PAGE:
The afflicted love between sons and mothers is an abiding subject. In Mai (2004), Shree’s brilliantly observed first novel, an imperious grandmother is roundly ignored by her husband and worships her son, always pressing food on him and occasionally thrashing about in mysterious pains, calling on her boy—middle-aged like Bade—to massage her, crying out, when he does her legs, “More…harder…oh god…a little higher.” In Khali Jagah (The Empty Space, 2011), a couple tries to go on living after losing their teenage son in a bombing. The story is told by the abandoned child they adopt to fill in that blank, which he sometimes tries to do but often resists. The father finds that his only remaining purpose is to go on repeating about the dead boy, “I am so lucky that I came into the world to be his father.” The mother, frozen in the aftermath, unable to cry for fifteen years, keeps trying to track similarities between lost son and replacement; when the adopted boy turns eighteen, he notices that “Ma looks overwhelmed with gratitude that I have resurrected him so! She sees us both, eighteen years old, lying one inside the other.”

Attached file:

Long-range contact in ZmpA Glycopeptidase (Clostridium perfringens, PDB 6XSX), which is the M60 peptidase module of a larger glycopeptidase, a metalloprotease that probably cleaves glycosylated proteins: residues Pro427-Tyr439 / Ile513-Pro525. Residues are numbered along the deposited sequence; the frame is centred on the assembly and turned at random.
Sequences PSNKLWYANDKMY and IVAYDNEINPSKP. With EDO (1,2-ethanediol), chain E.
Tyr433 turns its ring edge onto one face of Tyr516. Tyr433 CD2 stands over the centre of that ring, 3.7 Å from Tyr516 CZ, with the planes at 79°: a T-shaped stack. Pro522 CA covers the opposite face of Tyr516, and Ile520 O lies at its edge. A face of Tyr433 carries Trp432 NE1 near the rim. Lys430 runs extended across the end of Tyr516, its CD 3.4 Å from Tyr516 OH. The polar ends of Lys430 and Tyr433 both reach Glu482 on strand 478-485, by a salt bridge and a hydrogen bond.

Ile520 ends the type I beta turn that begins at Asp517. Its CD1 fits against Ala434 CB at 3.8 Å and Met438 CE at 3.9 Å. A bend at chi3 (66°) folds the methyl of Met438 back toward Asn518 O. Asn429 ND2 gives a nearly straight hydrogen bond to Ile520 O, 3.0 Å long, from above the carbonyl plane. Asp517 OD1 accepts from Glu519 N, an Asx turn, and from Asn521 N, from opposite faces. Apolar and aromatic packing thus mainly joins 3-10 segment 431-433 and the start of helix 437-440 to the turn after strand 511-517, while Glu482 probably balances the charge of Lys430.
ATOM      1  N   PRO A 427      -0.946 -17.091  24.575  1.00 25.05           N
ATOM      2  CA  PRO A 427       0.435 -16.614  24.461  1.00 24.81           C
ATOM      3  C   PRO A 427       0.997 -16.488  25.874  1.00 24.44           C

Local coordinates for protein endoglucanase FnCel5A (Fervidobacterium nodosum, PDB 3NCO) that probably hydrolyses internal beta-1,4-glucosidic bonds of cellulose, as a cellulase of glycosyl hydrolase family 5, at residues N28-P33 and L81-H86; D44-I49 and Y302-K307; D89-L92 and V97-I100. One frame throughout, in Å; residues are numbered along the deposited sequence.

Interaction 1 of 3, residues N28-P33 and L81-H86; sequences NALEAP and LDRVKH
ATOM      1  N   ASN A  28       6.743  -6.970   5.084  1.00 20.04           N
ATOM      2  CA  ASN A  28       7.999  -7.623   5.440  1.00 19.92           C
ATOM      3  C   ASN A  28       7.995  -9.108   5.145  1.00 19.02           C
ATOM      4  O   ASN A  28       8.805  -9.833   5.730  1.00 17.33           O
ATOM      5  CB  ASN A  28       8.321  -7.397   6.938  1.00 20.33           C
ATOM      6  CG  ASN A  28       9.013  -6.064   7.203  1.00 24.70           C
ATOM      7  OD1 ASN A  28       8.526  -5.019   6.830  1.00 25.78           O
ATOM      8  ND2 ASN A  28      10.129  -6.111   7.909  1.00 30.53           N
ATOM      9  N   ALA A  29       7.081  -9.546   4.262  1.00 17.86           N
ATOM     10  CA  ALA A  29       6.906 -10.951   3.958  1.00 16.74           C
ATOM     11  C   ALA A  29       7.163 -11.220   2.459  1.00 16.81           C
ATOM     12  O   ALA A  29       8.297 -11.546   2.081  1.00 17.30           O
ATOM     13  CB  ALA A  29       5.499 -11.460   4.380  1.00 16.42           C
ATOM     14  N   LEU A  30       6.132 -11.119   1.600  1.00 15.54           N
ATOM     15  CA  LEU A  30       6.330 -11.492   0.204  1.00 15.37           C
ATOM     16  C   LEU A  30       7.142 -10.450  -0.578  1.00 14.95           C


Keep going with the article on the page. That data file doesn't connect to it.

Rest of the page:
In Mai and Tomb of Sand, mother–son relations are complicated by the more thoughtful bond between mothers and daughters—in both novels the younger woman struggles to circumvent everything the elder’s straitlaced life represents, only to acquire belatedly some subtle lessons about freedom within the family rather than in flight from it. In Tomb of Sand these close-to-home themes acquire larger resonance with Ma’s decision to visit Pakistan, with Beti in tow: “You, Ma lifted her cane and pointed it toward Beti, You will be the one to go with me. It was an order.”
With this turn in the plot, the family drama becomes a travel story with mythic overtones—a journey across modern India’s most contentious border, whose creation was not just historical blunder turned geographic fact but also the fount of seventy-five years of mixed emotions, grappled with repeatedly in the subcontinent’s literature, cinema, and painting. Shree rejects the idea of Partition—dividing a country along religious lines—with humanist lyricizing rather than political argument, as when Ma delivers an extended soliloquy on borders: “Asses! A border stops nothing. It is a bridge between two connected parts. Between night and day. Life and death…. A border is a horizon. Where two worlds meet. And embrace.” Shree also threads in elements of the fantastic—such as talking crows greatly concerned with human affairs—perhaps as an argument about the impossibility of cold realism capturing this history of divided but joined-at-the-hip families: the fictional one of people and the imagined one of nations.